Author: James R. Martin II, U.S. Steel Dean of Engineering

For Women’s History Month, Women in STEM Share Their Journeys

Bioengineering, Chemical & Petroleum, Civil & Environmental, Industrial, MEMS, Diversity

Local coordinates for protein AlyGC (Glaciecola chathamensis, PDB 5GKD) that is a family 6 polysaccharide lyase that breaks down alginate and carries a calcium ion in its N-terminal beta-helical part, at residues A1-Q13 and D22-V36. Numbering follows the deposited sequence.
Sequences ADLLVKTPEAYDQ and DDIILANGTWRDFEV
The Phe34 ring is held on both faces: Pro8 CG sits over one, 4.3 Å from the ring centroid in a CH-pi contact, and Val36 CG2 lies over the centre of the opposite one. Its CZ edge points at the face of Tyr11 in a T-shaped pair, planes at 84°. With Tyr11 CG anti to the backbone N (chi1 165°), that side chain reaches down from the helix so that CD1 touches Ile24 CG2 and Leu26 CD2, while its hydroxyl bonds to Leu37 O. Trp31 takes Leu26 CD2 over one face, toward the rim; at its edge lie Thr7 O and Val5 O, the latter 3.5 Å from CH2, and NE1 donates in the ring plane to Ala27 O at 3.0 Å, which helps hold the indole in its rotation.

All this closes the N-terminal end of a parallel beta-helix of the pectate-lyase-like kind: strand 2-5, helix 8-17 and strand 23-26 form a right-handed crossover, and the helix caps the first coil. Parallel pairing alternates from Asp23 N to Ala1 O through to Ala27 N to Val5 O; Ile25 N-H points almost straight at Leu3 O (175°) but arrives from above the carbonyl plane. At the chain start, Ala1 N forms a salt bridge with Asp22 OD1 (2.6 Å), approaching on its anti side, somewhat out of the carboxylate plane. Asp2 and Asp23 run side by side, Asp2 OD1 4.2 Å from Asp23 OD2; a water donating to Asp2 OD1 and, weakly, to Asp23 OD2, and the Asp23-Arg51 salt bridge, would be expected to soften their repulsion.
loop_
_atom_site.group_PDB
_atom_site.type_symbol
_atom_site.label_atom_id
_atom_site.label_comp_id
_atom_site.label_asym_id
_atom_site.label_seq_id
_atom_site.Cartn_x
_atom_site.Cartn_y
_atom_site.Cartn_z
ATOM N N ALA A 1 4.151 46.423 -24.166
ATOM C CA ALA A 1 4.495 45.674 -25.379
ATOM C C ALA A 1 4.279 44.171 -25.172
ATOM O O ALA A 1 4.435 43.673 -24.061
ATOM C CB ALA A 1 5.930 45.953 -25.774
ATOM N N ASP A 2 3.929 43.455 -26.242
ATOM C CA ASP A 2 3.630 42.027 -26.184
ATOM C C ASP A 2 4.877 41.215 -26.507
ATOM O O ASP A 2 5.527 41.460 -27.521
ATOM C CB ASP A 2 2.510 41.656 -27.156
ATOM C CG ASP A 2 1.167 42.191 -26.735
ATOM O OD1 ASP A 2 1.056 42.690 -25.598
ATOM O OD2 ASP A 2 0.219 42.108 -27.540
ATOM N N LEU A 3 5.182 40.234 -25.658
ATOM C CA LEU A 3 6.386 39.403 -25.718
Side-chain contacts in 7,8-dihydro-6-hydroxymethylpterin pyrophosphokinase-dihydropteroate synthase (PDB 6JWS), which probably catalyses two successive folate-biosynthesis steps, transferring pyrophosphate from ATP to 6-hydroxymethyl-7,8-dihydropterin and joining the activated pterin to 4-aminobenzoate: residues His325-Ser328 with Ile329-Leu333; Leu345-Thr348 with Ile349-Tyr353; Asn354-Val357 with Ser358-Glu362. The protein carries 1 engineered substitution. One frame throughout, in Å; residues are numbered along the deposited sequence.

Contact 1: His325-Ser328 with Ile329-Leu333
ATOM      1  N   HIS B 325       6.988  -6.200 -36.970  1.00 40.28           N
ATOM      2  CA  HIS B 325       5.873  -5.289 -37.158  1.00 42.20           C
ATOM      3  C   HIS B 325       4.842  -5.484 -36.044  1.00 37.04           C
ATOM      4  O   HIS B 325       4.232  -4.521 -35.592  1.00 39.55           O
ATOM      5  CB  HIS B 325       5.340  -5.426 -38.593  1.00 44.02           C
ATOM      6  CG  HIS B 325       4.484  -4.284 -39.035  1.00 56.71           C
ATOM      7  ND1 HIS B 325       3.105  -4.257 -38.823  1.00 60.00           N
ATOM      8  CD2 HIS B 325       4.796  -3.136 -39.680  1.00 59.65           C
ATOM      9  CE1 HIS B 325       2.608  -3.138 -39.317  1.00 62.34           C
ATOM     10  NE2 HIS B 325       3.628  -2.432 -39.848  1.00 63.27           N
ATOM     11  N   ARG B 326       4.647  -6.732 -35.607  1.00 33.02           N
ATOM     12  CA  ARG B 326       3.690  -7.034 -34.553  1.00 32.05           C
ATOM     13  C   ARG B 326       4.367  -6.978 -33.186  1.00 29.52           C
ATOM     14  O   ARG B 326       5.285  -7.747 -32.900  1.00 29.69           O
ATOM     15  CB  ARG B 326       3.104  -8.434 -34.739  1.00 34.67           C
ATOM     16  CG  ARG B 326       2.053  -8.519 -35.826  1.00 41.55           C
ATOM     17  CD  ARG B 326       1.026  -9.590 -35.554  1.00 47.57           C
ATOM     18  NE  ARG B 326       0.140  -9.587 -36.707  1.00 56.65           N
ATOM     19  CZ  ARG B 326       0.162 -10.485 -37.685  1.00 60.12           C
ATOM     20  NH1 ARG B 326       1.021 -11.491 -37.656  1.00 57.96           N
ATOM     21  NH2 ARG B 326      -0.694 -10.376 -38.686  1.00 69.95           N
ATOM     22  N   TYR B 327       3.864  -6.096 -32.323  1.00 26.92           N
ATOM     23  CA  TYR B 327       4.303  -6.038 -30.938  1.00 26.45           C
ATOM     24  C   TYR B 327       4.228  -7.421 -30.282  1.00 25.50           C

PITTSBURGH (March 18, 2021) — The path for women in STEM fields has historically been fraught with obstacles that their male counterparts may not have had to face. The path is a bit clearer today thanks to the women who walked it before: women like Rachel Carson, the marine biologist and environmentalist; Katherine Johnson, the space scientist who made the Apollo 11 flight possible; and Edith Clarke, the first professionally employed female electrical engineer in the U.S. On Wednesday, March 31, 2021, in celebration of Women’s History Month, a panel of women from the Swanson School of Engineering will discuss their own paths to success as women in STEM and higher education. The six faculty and staff members will discuss their journeys and lessons learned while building their fruitful careers. The panel, “My Journey, My Story: The Path to Success for Women in STEM and Higher Education,” is presented by the Swanson School of Engineering Office of Diversity. The discussion is open to all members of the Swanson School. You can find more information and RSVP here. PANELISTS: Xinyan Tracy Cui, Professor of Bioengineering Tracy Cui runs NTE Lab, where they investigate and develop tools that interface with the nervous system for neuroscience research or clinical diagnosis and therapies. One major thrust of the lab research is to understand and modulate neural tissue interactions with smart materials and biosensors—an effort that can be applied to several fields of research, including neural electrode/tissue interface, neural tissue engineering, implantable biosensors and drug delivery. The NTE Lab also designs advanced functional biomaterials and electrode devices that will intimately integrate with the host neural tissue. They simultaneously develop rigorous methods to comprehensively and accurately evaluate these novel materials and devices. Related news: $2.37M NIH Award to Deliver Improved Neural Recording Technology Katherinetarget="_blank" Hornbostel, Assistant Professor of Mechanical Engineering and Materials Science On the way to renewable energy, there will still be a need for traditional power plants, like natural gas and coal, to keep the electrical grid stable during the transition. Katherine Hornbostel’s research focuses primarily on making those traditional energy sources cleaner through carbon capture technology. Her research group investigates materials for post-combustion carbon capture and direct air capture. Another project funded by the U.S. Department of Energy’s ARPA-E program will model a novel plant that can capture more carbon dioxide from the air than it produces, making it carbon-negative. Related news: New Research Led by Pitt Analyzes Modeling Techniques for Carbon Capture Technology Gena Kovalcik, Co-Director of the Mascaro Center for Sustainable Innovation The Mascaro Center for Sustainable Innovation (MCSI) focuses on sustainability initiatives and practices through the development and integration of curriculum, groundbreaking research, community outreach and innovation. Gena Kovalcik has led MCSI since 2003, when she joined as Codirector of Administration and External Relations. Kovalcik was also recently selected as Strategic Advisor to the Dean of the Swanson School of Engineering. In this new position, Gena will play an important role in helping to formalize and lead development of the Swanson School’s strategic processes and operationalizing its strategy across all units. In addition to her work at Pitt, Kovalcik serves as a member of the Allegheny County Green Action Team, which provides high-level, strategic input to Allegheny County officials to better support regional sustainability. She is also on the Board of Directors of the Pittsburgh Green Innovators. Related news: https://www.engineering.pitt.edu/MCSI/News/ Carla Ng, Assistant Professor of Civil and Environmental Engineering There are tens of thousands of industrial chemicals currently in commerce—the majority of which were not carefully evaluated to understand their toxicity, bioaccumulation potential, or persistence. As researchers continue to discover environmental contaminants, Carla Ng’s lab works to effectively screen these potentially dangerous substances. Ng’s group works at the intersection of biology and chemistry to understand and predict the fate of chemicals in the environment. They build and validate models for legacy and emerging chemicals at multiple scales, from molecules to organisms to global systems. Recent news: Mapping PFAS Contamination in Packaged Food Cheryl Paul, Director of Engineering Student Services and Graduate Student Ombudsperson In her dual role assisting undergraduates and as the school’s graduate Ombudsperson, Cheryl Paul provides support to engineering students as they navigate academic and life challenges. Additionally, Paul extensively consults with staff, faculty, and parents in situations where extra assistance is required. As a member of Pitt’s Campus Crisis Support Team, the Care & Resource Support group, & the LGBTQI+ Task Force, she is invested in leading the effort to improve student’s educational experiences with care & compassion. Paul’s work has been widely recognized by her peers. In 2013, she received the Chancellor’s Award for Staff Excellence for her work assisting student organizations.To honor this work, Pitt’s Fraternity and Sorority Life recently named the Cheryl Paul Professional Academic Mentor of the Year Award after her. Anne Robertson, William Kepler Whiteford Endowed Professor of Mechanical Engineering and Materials Science Anne Robertson joined the University of Pittsburgh in 1995, where she was the first female faculty member in Mechanical Engineering. Her research is focused on understanding the relationship between biological structure and mechanical function of soft tissues with a particular focus on vascular tissues. She directs a multi-institution program on cerebral aneurysms that is supported by the NIH and served a four-year term as a standing member of the Neuroscience and Ophthalmic Imaging Technologies (NOIT) Study Section of the NIH. Robertson is founding Director of the Center for Faculty Excellence in the Swanson School of Engineering at Pitt, which takes the lead in developing and implementing programs to enhance the effectiveness of junior faculty in building outstanding academic careers. She was recently promoted to Associate Dean of Faculty Development so that she can expand this work to include recently promoted Associate Professors. Dr. Robertson is a strong supporter of diversity-related initiatives and in 2007, she received the Robert O. Agbede Faculty Award for Diversity in the Swanson School. Related news: Pitt and Mayo Clinic Discover New, Immediate Phase of Blood Vessel Restructuring After Aneurysm